In the seemingly never-ending saga of nuclear reactor troubles in Fukushima, the Dai-ichi #2 reactor has suffered a coolant system failure. This failure may very well lead to yet another of the apparent partial core meltdowns as experienced in the #1 and #3 reactors.
Having three, side-by-side reactors all experiencing partial core meltdowns is unprecedented in the history of nuclear power. There’s little question that this scenario simply wasn’t written up in the operating manuals at TEPCO. Sure, you can foresee a sequence of failures in one reactor, but three is, well, a little hard to imagine.
Earlier today, we got word that a 3-to-5-metre tsunami was on its way. Thankfully, that didn’t come to pass, but it just goes to show that the situation here is volatile and unpredictable. It’s bad and could get worse before it gets better.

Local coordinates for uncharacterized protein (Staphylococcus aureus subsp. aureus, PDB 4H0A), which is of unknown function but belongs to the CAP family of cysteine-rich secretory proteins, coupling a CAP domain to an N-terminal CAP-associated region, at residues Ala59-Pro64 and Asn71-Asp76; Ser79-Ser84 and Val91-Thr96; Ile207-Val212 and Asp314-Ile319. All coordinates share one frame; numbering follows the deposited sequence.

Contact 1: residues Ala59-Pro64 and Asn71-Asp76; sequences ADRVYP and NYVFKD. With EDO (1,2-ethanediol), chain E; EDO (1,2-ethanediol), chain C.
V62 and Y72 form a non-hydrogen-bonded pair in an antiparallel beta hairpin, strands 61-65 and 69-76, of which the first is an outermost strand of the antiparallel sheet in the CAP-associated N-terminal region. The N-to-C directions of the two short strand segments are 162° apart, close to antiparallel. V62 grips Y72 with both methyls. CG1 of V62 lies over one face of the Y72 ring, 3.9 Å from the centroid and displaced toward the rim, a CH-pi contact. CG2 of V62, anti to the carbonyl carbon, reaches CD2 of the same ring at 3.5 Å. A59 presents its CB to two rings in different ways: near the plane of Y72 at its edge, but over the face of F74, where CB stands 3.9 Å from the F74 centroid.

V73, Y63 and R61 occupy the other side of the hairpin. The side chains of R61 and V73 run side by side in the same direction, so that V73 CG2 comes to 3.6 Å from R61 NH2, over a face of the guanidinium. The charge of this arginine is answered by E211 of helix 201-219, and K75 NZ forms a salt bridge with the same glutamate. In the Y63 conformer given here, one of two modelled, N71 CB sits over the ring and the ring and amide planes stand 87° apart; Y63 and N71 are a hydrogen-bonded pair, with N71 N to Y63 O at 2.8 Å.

As with reactor #1 and #3, they’re pumping in sea water and boric acid into the reactor core in the hope of keeping it from experiencing a complete meltdown. These reactors do not feature “core catcher” technology, so in the event of a complete meltdown, it’s possible for the melted fuel to pool in the bottom of the reactor chamber and, quite literally, melt its way through all the containment walls.
Frankly, as hopeful as I tend to be, there are just too many possibilities for further problems to keep me happy. I’m starting to feel as though it’s time to pack up my toys and drag the family off to a new life in Canada.